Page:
2012 / 11月
與綠豆相較，紅豆去年的種植面積是綠豆的112倍（5,600 vs. 50公頃），產量相差267倍（11,498 vs. 43公噸），兩者的生產規模天差地別。
Sam Ju /photos courtesy of Chin Hung-hao /tr. by Jonathan Barnard
October is the month for sowing seeds of joy! And the adzuki beans that are harvested the following January represent that joy coming to fruition.
Adzuki beans, which are known in Chinese as “red beans” or “little beans,” are annual plants native to the Himalayan Mountains. Mainland China, Japan, Taiwan and Korea comprise the main places the beans are cultivated. Smaller amounts are grown in India, Southeast Asia, Canada, and the United States.
Since Taiwan joined the WTO in 2002, it has maintained tariff rate quotas on adzuki beans and banned all imports of them from mainland China. Total imports of the beans have averaged about 4,000 metric tons per year.
It is not entirely certain how these red beans from the Himalayas made it to Taiwan. It’s generally thought that adzuki beans were first planted only in high-elevation areas here. It wasn’t until the beans were planted as a fall crop in Pingtung in 1960 that they became an important cash crop.Joy descends in the fall
Generally speaking, rice isn’t planted in the fall and winter in Taiwan. That’s the time instead for various non-rice staple crops, including adzuki beans. From the end of September to the middle of October, farmers sow the adzuki seeds after harvesting the second crop of rice from their paddy fields. Then they harvest the beans three months later.
Chen Yu-ju, a researcher with the Council of Agriculture’s Kaohsiung District Agricultural Research and Extension Station, explains that adzuki requires weather that’s “first hot and then cold.” Especially when the pods begin to fatten, if the weather is too hot, the pods will be smaller. In other words, the most suitable time to plant adzuki is in the early fall before the warmth of summer has entirely dissipated. Then the weather can gradually cool to the chill of winter.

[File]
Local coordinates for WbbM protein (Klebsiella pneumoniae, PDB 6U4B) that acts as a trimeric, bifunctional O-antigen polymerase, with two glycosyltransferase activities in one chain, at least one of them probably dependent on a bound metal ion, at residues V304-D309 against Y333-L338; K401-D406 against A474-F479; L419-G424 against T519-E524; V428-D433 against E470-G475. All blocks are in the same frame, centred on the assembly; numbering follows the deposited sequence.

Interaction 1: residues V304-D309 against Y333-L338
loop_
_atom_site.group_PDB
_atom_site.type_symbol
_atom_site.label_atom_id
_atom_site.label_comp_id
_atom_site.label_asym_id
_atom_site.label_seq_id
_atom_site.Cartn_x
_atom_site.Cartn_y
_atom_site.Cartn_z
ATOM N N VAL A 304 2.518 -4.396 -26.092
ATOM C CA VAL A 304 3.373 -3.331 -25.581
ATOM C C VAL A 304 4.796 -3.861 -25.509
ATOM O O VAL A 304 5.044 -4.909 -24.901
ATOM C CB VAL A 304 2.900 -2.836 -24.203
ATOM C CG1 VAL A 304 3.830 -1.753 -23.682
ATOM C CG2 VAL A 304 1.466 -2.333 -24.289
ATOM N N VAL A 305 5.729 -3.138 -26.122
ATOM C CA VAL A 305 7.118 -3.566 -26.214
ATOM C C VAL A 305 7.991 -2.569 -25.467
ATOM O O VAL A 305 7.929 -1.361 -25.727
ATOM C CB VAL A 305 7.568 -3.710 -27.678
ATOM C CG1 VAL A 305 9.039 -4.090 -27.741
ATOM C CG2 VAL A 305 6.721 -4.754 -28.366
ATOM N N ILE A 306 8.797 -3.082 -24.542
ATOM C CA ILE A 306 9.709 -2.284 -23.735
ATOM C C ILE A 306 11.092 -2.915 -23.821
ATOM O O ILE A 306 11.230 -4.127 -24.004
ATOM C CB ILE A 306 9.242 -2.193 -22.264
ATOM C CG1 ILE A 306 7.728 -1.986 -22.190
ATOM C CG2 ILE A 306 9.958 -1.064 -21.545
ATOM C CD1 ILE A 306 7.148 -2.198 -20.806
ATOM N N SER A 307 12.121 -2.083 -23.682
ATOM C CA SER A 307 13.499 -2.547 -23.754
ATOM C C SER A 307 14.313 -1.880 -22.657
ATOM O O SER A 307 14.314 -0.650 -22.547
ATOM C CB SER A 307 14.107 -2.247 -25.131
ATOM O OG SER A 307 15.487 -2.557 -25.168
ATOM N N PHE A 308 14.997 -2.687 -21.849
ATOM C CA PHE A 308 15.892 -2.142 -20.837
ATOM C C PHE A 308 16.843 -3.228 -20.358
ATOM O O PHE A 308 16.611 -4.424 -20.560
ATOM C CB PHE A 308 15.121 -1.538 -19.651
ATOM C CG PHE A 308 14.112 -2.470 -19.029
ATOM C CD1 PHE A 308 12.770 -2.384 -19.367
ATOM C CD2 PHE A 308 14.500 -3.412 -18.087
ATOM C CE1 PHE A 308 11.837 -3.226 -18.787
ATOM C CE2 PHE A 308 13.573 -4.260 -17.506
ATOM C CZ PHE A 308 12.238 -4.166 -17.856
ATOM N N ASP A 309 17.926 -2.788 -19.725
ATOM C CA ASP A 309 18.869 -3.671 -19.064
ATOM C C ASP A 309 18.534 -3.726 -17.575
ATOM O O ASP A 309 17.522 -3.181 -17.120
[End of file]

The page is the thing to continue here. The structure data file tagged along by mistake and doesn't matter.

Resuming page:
According to COA statistics, adzuki beans are the nation’s fourth most important “non-rice staple.” Currently, 5,600 hectares of adzuki are under cultivation each year, behind only peanuts, corn (maize) and sweet potato. Its total value is estimated at NT$530 million.
Surprisingly, though most Taiwanese think of green mung beans and adzuki beans as comparable products, the area of adzuki under cultivation in 2011 was 112 times as large as that for green mung beans (5600 to 50 hectares) and the quantity harvested was 267 times as large (11,498 to 43 metric tons). Among beans, adzuki are in a league of their own.
Pingtung County is the center of Taiwan’s adzuki bean farming, accounting for more than nine-tenths of total production. Located near the border of Kaohsiung and Pingtung, the COA’s Kaohsiung District Agricultural Research and Extension Station is responsible for improving adzuki strains. In July of this year, it released a new variety: Kaohsiung No. 10 (“Red Jade”). It is now entering the phase of technology transfer and commercialization. The strain may be cultivated commercially as early as next fall.
Kaohsiung No. 9 (“Red Treasure”) is currently the variety of adzuki most favored by farmers and consumers in Taiwan. It accounts for about 60% of the area under cultivation.A decade of crossbreeding
This is how Chen Yu-ju, the researcher behind the development of both “Red Treasure” and “Red Jade,” sums up the ultimate goal of adzuki breeding: “To attain a prettier color and a fatter bean.”